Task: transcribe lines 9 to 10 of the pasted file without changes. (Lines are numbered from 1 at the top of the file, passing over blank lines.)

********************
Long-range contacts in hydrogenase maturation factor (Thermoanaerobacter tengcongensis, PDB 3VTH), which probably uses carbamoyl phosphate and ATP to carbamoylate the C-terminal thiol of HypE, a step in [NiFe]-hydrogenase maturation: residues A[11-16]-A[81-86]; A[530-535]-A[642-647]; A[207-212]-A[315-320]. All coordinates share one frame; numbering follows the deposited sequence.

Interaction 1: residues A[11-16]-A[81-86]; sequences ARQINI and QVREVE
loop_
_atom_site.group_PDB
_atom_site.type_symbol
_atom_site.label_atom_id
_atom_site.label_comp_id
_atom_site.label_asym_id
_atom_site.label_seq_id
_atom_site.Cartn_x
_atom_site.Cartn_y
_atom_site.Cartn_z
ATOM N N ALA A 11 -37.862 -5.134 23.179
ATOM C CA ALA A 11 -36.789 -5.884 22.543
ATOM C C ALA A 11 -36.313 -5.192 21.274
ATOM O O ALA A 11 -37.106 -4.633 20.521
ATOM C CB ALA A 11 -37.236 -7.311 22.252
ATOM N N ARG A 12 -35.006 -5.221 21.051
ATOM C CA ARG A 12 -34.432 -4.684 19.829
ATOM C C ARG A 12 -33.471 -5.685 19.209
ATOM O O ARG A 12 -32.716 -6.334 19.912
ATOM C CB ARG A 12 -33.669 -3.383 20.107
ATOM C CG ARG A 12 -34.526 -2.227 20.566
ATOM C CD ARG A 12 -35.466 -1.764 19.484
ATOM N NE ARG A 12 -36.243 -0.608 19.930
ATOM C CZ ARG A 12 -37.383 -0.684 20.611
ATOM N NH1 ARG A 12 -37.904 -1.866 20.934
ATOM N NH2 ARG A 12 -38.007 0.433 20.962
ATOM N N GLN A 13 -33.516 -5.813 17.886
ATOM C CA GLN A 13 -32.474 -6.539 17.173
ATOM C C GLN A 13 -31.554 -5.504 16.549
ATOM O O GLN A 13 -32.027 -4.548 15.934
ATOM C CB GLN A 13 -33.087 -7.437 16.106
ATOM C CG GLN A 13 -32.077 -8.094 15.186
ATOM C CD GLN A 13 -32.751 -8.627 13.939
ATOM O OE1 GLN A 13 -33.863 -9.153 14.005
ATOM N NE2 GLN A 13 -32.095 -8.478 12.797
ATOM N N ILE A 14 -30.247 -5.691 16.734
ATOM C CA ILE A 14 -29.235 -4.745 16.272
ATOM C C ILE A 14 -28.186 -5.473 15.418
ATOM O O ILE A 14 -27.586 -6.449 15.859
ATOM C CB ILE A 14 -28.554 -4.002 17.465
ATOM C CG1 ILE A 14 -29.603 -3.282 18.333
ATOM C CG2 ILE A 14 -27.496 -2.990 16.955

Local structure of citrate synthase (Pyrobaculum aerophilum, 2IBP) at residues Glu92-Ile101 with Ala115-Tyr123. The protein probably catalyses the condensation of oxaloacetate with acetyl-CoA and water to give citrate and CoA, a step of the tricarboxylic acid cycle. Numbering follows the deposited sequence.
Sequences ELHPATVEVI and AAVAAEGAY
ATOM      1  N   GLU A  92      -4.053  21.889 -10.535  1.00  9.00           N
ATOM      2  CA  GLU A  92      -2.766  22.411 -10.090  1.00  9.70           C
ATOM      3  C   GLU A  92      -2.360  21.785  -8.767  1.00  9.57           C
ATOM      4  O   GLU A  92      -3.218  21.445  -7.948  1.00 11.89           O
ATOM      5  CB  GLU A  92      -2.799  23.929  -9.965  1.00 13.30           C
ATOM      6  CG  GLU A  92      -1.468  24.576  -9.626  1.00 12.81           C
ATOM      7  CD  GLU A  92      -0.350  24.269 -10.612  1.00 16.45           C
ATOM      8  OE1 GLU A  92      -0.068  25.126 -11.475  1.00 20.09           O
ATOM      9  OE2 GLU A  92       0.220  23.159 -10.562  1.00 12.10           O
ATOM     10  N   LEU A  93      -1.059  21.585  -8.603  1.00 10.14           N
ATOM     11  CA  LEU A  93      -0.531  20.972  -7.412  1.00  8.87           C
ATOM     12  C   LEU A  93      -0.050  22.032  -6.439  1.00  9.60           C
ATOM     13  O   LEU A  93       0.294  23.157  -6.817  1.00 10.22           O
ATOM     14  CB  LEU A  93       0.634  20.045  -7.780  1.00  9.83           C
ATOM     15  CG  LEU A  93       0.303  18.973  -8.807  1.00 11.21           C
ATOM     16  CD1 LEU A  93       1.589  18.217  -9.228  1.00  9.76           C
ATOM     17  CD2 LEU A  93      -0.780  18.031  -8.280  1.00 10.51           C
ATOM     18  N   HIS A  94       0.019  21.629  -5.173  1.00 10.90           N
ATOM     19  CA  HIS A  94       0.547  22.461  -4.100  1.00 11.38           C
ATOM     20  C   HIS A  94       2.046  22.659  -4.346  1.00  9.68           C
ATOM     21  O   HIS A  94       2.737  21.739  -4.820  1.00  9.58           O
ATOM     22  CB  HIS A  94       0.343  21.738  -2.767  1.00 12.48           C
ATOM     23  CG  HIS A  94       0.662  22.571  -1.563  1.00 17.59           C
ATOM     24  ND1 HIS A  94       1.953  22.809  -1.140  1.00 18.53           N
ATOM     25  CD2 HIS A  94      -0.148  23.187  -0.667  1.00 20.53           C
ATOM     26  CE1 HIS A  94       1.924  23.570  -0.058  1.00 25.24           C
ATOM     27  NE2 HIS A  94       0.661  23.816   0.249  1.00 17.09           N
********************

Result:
_atom_site.label_seq_id
_atom_site.Cartn_x